25. Aug 2023
The goal is an easily recyclable, cellulose-based material that reduces waste and replaces unsustainable fossil-based materials such as plastic in packaging applications.
LUT University (Lappeenranta, Finland) and the VTT Technical Research Centre of Finland (Espoo, Finland) are developing new environmentally friendly packaging solutions with 34 industrial partners. In the Films for Future (F3) research project, a cellulose-based alternative will replace the plastic films of cardboard packages. The program is funded by the European Regional Development Fund.
”New cellulose films can partly outdo the traditional plastic films made from fossil raw materials. This way, we’re helping renewable and sustainable packaging materials become globally more common”, says Ville Leminen, associate professor of mechanical engineering at LUT University.
Packages with biobased and biodegradable films will make recycling easier, because they can be put straight into the cardboard recycling pile. Recyclability will also minimize the amount of waste and tackle littering.
”If a wrong kind of package ends up in a cardboard recycling pile, the machine starts to malfunction and all the material goes to waste. The biobased film fits in the existing recycling systems, which will also improve the system’s fault resilience”, tells Research Professor Ali Harlin of VTT.
The new film material will also meet the demands of the EU’s Packaging and Packaging Waste Directive, which deals with the shift to a circular economy and improving the quality of the environment.
Six criteria for sustainable packages
• Protects the food, decreases the amount of waste
• Minimizes environmental harm
• Is efficiently recyclable
• Ensures safety and quality
• Supports the business of food system operators
• Fits consumers’ everyday life and choices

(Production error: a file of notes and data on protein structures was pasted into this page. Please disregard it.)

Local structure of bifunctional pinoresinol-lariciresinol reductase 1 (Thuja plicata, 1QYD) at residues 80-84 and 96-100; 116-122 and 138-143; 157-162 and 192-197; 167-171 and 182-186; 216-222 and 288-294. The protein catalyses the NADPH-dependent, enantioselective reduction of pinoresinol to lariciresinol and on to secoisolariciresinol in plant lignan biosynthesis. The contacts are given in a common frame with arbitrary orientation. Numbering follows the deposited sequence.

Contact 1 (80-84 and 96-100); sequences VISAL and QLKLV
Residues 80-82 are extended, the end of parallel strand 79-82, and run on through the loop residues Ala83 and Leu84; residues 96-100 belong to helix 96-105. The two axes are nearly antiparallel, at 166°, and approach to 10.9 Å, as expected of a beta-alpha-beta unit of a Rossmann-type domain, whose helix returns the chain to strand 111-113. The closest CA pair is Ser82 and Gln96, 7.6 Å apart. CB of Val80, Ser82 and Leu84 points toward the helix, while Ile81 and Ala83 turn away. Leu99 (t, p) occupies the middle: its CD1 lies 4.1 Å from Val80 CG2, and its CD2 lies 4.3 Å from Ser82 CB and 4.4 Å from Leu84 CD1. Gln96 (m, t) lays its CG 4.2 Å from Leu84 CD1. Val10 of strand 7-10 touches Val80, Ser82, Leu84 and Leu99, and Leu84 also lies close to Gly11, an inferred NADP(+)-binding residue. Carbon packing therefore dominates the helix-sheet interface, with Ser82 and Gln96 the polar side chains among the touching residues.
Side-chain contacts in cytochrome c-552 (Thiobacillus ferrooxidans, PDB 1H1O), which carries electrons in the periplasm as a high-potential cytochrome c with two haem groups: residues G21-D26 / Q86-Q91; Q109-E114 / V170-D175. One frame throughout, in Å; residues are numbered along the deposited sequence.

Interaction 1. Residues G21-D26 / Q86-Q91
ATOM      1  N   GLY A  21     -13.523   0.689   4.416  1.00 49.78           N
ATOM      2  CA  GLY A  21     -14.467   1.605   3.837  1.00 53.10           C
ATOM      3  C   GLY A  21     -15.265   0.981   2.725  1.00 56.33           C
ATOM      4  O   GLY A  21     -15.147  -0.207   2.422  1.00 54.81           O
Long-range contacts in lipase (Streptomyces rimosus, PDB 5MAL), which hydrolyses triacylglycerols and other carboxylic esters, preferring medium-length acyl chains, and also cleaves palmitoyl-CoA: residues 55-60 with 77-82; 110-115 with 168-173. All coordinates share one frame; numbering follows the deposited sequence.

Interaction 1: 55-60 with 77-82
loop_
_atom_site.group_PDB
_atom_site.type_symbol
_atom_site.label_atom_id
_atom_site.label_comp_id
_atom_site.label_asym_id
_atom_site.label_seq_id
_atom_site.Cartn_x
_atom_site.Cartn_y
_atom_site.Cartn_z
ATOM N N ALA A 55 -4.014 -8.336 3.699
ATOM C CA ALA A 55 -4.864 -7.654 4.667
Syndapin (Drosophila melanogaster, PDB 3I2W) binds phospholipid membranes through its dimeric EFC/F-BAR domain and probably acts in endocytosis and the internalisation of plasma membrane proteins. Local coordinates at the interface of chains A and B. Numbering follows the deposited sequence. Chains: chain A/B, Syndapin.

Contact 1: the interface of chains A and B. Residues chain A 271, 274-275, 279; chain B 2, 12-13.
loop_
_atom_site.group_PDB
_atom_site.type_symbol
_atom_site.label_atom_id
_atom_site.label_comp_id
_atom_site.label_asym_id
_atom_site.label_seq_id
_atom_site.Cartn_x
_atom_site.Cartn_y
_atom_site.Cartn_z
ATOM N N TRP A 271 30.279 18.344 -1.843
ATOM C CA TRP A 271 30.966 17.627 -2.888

New business opportunities for Finnish companies
In the F3 project, VTT researches and develops the properties of the cellulose film. LUT University, in turn, verifies packaging performance, tailors the converting process, equipment, and tooling, and examines the value chain of the new product.
“The goal is to optimize the film properties and functionality to enable novel high value applications. Food protection is naturally the top priority, but we also develop large scale production processes in a sustainable and environmentally friendly manner. Ultimately, we need to understand the market and consumers of these films”, explains Vinay Kumar, VTT’s research team leader.
In addition to LUT and VTT, 34 notable companies representing the whole packaging value chain are participating in the research project. The companies will be able to utilize the discoveries from the research in their products and business.
”We have a wide network of both Finnish and international companies, which is a sign of trust in our abilities to develop new ecological material and packaging solutions”, says Head of Development Mika Kainusalmi from LUT University.
According to Kainusalmi, the research project strengthens LUT’s packaging technology research and education. It also adds to the scientific knowledge and understanding of packaging materials and converting processes. AT